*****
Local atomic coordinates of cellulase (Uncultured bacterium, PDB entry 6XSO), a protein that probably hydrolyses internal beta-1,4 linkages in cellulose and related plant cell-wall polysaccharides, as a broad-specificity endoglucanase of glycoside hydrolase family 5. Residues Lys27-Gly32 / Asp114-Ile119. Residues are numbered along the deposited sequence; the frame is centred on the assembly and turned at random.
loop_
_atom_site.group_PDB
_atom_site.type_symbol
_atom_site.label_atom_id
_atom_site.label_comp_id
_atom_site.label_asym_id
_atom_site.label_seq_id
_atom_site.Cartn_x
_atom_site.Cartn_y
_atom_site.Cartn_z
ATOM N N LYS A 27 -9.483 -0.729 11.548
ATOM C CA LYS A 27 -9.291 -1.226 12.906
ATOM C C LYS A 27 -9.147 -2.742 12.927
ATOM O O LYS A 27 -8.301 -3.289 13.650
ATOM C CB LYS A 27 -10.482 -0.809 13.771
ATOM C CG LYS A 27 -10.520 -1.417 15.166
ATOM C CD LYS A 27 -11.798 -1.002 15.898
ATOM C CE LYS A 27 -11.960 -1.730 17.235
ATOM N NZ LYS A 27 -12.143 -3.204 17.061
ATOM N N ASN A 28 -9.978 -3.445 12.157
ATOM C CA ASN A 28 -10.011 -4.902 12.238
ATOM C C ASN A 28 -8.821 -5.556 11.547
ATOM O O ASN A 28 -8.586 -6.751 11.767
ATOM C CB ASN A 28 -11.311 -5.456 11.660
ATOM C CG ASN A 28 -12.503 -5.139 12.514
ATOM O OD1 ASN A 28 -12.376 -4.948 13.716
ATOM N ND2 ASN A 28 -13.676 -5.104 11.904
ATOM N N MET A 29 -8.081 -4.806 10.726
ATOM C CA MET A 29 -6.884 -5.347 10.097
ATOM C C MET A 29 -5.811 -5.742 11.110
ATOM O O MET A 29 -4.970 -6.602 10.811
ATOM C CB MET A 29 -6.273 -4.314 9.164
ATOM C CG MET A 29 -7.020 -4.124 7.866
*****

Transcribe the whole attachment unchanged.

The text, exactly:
Local atomic coordinates of cellulase (Uncultured bacterium, PDB entry 6XSO), a protein that probably hydrolyses internal beta-1,4 linkages in cellulose and related plant cell-wall polysaccharides, as a broad-specificity endoglucanase of glycoside hydrolase family 5. Residues Lys27-Gly32 / Asp114-Ile119. Residues are numbered along the deposited sequence; the frame is centred on the assembly and turned at random.
loop_
_atom_site.group_PDB
_atom_site.type_symbol
_atom_site.label_atom_id
_atom_site.label_comp_id
_atom_site.label_asym_id
_atom_site.label_seq_id
_atom_site.Cartn_x
_atom_site.Cartn_y
_atom_site.Cartn_z
ATOM N N LYS A 27 -9.483 -0.729 11.548
ATOM C CA LYS A 27 -9.291 -1.226 12.906
ATOM C C LYS A 27 -9.147 -2.742 12.927
ATOM O O LYS A 27 -8.301 -3.289 13.650
ATOM C CB LYS A 27 -10.482 -0.809 13.771
ATOM C CG LYS A 27 -10.520 -1.417 15.166
ATOM C CD LYS A 27 -11.798 -1.002 15.898
ATOM C CE LYS A 27 -11.960 -1.730 17.235
ATOM N NZ LYS A 27 -12.143 -3.204 17.061
ATOM N N ASN A 28 -9.978 -3.445 12.157
ATOM C CA ASN A 28 -10.011 -4.902 12.238
ATOM C C ASN A 28 -8.821 -5.556 11.547
ATOM O O ASN A 28 -8.586 -6.751 11.767
ATOM C CB ASN A 28 -11.311 -5.456 11.660
ATOM C CG ASN A 28 -12.503 -5.139 12.514
ATOM O OD1 ASN A 28 -12.376 -4.948 13.716
ATOM N ND2 ASN A 28 -13.676 -5.104 11.904
ATOM N N MET A 29 -8.081 -4.806 10.726
ATOM C CA MET A 29 -6.884 -5.347 10.097
ATOM C C MET A 29 -5.811 -5.742 11.110
ATOM O O MET A 29 -4.970 -6.602 10.811
ATOM C CB MET A 29 -6.273 -4.314 9.164
ATOM C CG MET A 29 -7.020 -4.124 7.866